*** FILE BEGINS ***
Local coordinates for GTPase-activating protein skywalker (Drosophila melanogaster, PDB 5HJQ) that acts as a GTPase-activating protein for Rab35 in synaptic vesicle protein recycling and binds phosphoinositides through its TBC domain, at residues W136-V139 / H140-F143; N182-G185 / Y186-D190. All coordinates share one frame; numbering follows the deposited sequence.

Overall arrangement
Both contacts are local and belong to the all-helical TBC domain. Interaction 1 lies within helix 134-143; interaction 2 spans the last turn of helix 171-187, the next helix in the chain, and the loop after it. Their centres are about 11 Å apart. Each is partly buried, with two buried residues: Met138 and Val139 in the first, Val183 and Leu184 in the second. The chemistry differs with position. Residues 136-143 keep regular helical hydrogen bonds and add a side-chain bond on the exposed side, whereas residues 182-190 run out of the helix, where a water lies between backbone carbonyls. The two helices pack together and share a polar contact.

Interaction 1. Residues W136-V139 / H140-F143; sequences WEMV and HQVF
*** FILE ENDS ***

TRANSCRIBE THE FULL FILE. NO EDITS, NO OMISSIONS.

Local coordinates for GTPase-activating protein skywalker (Drosophila melanogaster, PDB 5HJQ) that acts as a GTPase-activating protein for Rab35 in synaptic vesicle protein recycling and binds phosphoinositides through its TBC domain, at residues W136-V139 / H140-F143; N182-G185 / Y186-D190. All coordinates share one frame; numbering follows the deposited sequence.

Overall arrangement
Both contacts are local and belong to the all-helical TBC domain. Interaction 1 lies within helix 134-143; interaction 2 spans the last turn of helix 171-187, the next helix in the chain, and the loop after it. Their centres are about 11 Å apart. Each is partly buried, with two buried residues: Met138 and Val139 in the first, Val183 and Leu184 in the second. The chemistry differs with position. Residues 136-143 keep regular helical hydrogen bonds and add a side-chain bond on the exposed side, whereas residues 182-190 run out of the helix, where a water lies between backbone carbonyls. The two helices pack together and share a polar contact.

Interaction 1. Residues W136-V139 / H140-F143; sequences WEMV and HQVF